The multi-level drawing course will combine a rigorous investigation of the techniques of drawing, with a critical analysis of major and minor works from the history of art.   Over the course of the program,  students will sketch a large number of paintings, drawings and sculptures from approximately ten art museums. We will also visit several commercial and not-for-profit art galleries, as well as a couple of artist studios. As a result of the direct observation of numerous important works of art and the meditative process of drawing many of those works, the course will enable students to better understand and to creatively reflect on the aesthetic forms, stylistic traditions and cultural functions of art.The gallery and museum visits will be combined with lectures and creative work in the classroom/studio, where students enrolled in the Fundamentals of Drawing section of the course will be introduced to a variety of drawing techniques. Students enrolled in the Intermediate and Advanced Drawing sections, will use the studio/classroom to further refine their drawing skills by developing personal images informed by works of art they will select from our extensive museum and gallery visits.  Additionally, the class will spend part of everyday sketching our observations of London's numerous parks as well as its elegant historical architecture.

CHEM 101: The Chemistry of Sport
Professor: Mitch Malachowski
Prerequisites: None
Additional Information: Fulfills physical science core without lab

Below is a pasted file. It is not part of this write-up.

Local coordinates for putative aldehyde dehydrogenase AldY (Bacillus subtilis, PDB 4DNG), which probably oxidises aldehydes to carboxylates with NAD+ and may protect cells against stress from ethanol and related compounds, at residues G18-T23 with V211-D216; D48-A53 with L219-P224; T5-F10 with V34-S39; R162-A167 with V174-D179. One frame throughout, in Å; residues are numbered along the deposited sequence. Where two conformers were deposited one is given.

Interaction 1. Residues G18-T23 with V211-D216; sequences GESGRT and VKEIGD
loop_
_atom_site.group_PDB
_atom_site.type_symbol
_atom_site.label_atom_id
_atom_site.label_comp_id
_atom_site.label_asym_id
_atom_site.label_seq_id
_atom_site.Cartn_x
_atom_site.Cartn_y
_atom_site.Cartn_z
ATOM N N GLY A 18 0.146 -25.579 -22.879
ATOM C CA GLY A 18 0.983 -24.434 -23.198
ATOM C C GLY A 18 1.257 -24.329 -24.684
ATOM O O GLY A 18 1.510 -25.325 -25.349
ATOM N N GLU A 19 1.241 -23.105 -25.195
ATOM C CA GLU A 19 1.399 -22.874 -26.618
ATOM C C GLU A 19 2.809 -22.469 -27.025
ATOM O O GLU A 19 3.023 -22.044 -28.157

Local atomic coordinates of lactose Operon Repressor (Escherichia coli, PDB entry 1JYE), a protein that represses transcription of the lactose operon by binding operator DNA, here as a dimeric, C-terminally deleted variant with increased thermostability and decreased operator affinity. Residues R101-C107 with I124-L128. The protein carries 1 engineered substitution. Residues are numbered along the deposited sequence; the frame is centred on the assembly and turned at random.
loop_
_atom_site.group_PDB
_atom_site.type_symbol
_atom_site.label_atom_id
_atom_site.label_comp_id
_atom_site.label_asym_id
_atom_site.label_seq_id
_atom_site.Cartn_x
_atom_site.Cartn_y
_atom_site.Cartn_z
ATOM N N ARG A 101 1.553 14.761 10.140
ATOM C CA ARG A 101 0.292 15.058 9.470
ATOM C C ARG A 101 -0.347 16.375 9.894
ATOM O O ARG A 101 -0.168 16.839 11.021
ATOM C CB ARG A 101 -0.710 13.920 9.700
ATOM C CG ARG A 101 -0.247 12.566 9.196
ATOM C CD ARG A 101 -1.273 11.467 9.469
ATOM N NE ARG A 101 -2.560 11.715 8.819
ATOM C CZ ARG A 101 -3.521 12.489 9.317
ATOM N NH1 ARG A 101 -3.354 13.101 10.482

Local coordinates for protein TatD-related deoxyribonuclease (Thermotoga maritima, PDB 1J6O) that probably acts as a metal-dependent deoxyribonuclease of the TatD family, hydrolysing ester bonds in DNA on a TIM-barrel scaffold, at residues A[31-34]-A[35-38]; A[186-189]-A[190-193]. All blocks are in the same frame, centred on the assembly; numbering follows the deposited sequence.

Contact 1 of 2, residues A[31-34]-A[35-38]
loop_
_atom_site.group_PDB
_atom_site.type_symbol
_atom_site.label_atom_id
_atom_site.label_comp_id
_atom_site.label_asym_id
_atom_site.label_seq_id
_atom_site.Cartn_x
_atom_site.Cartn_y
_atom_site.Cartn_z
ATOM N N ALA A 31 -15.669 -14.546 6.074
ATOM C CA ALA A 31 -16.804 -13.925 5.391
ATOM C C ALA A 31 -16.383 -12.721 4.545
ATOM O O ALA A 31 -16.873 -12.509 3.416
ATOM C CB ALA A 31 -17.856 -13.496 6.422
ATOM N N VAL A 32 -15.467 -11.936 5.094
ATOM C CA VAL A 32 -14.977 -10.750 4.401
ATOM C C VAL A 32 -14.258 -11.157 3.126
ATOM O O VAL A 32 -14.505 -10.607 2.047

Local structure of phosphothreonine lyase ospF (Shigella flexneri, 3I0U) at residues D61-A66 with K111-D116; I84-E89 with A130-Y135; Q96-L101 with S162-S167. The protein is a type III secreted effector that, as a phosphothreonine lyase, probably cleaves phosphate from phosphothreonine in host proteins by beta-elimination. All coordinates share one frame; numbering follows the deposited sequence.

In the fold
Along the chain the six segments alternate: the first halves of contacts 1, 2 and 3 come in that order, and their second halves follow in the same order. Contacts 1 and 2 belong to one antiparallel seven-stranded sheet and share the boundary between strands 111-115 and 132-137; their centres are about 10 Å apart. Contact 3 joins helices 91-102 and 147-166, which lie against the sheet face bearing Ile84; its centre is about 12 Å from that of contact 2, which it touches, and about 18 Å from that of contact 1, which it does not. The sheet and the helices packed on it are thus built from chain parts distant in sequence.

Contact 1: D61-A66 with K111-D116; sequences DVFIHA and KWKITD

This course will help students learn the basics of chemistry including atoms and molecules and structure and bonding. They will explore other chemical concepts such as acidity, reactivity, polymers and organic molecules.  We will connect these concepts to societal issues to give them an appreciation of the impact of chemistry on society. I have considerable experience in teaching courses in the history and philosophy of science in our Honors program.  I believe that incorporating many of these issues into the course would greatly enhance Chemistry 101.We will probe issues related to sport such as synthetic materials used in tennis rackets, golf clubs, soccer balls and bicycle frames and the use of performance enhancing drugs such as steroids and human growth hormone.  We will study the functions of the body including the physiology of exercise, nutrition and health along with the benefits of sports drinks and snacks and the impact of carbohydrates, proteins and vitamins on performance.  Visits to historical sites, conversations with philosophers of science and helping my students see the connections between science and broader, philosophical questions would make this course come alive.  I also think it is time we bring in questions of religion and its relationship to science and I hope to make inroads in this area while offering this course.  London is an ideal place to do these things because of its rich history in helping shape science and scientific thought.  Advances in medicine, biology, chemistry, astronomy, munitions and naturalism have gone on in England for more than three centuries.  There are many opportunities for students to explore historical sites and museums such as the Science Museum of London, the Natural History Museum, and an Operating Museum. There also will be many opportunities for evening lectures such as those presented by the Royal Society of Science, the Leonardo Da Vinci society, the Royal Society of Medicine, and the Royal Institute of Great Britain. We will engage the sport side of the course by visiting the 2012 Olympic site, attending a cricket match and watching tennis at Wimbledon.  We also will attend a play that touches on scientific issues. We will take advantage of what London has to offer a rich set of experiences for the students.  I will have my students keep journals based on their observations and by using prompts and I see this as a powerful way for them to explore scientific issues in London.